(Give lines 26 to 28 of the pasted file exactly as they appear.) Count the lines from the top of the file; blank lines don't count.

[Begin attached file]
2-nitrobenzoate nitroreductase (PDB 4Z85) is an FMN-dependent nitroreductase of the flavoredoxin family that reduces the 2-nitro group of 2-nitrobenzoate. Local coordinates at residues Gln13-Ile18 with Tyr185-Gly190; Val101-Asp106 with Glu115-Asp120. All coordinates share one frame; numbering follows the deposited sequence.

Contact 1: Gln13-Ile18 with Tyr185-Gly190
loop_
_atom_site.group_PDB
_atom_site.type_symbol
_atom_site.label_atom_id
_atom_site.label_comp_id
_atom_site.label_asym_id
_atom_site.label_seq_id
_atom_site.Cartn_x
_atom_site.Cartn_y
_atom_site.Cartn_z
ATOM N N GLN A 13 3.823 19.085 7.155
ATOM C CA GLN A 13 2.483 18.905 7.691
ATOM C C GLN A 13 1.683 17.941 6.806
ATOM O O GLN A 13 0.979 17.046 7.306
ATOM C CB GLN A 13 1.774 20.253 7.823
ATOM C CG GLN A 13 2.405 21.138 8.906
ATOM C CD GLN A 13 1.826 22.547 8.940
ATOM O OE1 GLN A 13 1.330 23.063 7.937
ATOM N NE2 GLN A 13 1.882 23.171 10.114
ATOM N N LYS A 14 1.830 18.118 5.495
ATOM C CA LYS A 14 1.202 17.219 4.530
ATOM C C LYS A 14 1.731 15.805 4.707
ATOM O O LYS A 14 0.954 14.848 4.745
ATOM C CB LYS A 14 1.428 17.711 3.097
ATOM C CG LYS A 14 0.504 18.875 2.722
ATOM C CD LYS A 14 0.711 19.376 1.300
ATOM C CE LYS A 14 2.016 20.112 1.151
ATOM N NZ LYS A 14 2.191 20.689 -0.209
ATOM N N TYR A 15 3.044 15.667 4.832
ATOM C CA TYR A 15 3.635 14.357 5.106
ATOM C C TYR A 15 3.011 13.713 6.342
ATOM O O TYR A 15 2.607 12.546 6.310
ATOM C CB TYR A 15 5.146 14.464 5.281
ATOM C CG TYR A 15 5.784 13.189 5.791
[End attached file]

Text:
ATOM C CB LYS A 14 1.428 17.711 3.097
ATOM C CG LYS A 14 0.504 18.875 2.722
ATOM C CD LYS A 14 0.711 19.376 1.300